Ant Ural, Yiming Li, and Professor Hongjie Dai, Stanford




              Carbon
             Nanotube
  Source                  Drain
 electrode              electrode



               Gate




     • Iron catalyst was patterned on top of molybdenum electrodes.
     • Nanotubes nucleate from the iron islands and extend to the opposite electrode in
       the direction of the applied field and are suspended over the space in between.
     • This method could be used in fabrication of complex organized nanotube
       structures for molecular electronics applications.

                                                M. Deal, Stanford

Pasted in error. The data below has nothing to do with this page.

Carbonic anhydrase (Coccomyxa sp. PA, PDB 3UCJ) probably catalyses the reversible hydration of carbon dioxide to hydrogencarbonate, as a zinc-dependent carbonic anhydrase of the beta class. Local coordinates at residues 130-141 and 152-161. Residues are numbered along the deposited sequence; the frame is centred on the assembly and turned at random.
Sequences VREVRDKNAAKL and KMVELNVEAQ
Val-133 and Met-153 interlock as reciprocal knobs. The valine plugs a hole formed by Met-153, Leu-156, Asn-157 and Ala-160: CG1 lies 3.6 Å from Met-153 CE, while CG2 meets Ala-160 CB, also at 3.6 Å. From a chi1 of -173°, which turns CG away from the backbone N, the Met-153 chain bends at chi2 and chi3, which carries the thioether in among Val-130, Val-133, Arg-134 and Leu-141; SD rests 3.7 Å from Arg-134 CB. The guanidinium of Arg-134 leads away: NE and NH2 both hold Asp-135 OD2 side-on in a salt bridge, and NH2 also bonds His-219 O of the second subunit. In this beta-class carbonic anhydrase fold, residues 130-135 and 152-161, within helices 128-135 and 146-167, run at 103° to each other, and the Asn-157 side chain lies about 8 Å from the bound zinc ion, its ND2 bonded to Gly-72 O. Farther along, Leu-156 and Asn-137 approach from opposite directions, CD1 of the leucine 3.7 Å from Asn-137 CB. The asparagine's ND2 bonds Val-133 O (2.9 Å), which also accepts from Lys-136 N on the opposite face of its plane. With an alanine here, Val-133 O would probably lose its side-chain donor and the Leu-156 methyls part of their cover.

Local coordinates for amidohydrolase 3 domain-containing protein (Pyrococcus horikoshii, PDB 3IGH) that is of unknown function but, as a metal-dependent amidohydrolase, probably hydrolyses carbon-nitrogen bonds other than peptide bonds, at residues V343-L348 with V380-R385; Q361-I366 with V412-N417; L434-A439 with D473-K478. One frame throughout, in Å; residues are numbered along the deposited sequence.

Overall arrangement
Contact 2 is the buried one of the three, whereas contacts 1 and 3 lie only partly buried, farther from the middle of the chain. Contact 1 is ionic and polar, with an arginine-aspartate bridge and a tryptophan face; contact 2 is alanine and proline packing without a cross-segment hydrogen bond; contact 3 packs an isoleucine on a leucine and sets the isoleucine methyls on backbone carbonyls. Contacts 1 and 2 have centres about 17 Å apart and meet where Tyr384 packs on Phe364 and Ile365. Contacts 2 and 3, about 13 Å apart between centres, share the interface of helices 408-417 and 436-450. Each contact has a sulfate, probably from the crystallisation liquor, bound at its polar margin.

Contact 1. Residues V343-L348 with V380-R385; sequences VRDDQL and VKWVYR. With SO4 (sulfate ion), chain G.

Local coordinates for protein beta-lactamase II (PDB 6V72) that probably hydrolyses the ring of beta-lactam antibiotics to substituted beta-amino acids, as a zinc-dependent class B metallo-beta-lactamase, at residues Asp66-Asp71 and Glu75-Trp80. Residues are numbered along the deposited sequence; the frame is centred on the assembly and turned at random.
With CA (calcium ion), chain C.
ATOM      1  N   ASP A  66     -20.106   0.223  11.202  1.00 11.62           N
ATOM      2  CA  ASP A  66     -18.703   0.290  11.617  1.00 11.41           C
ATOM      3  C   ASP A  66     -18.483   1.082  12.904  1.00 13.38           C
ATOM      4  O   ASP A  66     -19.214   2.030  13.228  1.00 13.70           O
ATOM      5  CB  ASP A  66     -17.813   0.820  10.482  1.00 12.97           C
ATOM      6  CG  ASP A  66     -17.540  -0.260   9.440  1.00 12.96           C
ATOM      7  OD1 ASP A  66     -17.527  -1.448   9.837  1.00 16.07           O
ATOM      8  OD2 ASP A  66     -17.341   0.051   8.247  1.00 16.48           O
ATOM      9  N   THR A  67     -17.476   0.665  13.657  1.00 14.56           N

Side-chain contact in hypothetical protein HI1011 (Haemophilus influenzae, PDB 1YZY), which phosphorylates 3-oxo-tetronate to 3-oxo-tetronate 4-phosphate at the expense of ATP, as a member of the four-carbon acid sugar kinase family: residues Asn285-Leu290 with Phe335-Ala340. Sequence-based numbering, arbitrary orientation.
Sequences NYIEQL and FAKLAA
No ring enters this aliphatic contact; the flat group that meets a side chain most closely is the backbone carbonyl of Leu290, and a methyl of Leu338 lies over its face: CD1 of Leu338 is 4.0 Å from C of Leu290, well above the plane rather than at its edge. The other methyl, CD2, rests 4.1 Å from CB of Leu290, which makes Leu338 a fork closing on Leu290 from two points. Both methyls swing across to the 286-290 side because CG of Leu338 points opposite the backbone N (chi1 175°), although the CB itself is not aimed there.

High Speed AFM for Biological Applications
                   Todd Sulchek and Professor Calvin Quate, Stanford




  • Increased the speed of scanning 10 fold through micromachined
    integration of the feedback actuator.
  • Compatible with parallel operation, with an array of 50 independent probes
  • Image of a ladder DNA with10 nm resolution and over order of magnitude
    increase in speed.

                                 M. Deal, Stanford
              Adhesive Force of Gecko Toes
                  Ben Chui, Yiching Liang and Professor Thomas Kenny, Stanford




• A dual-axis piezoresistive cantilever was used to characterize the adhesive
  properties of a single gecko seta.
• Studies of adhesive force under both hydrophobic and hydrophilic conditions
  indicate the gecko’s ability to stick to and climb smooth surfaces is due to (relatively
  weak) van der Waals intermolecular interactions.
• Nanofabricated, synthetic setae show similar adhesive forces.
                                     M. Deal, Stanford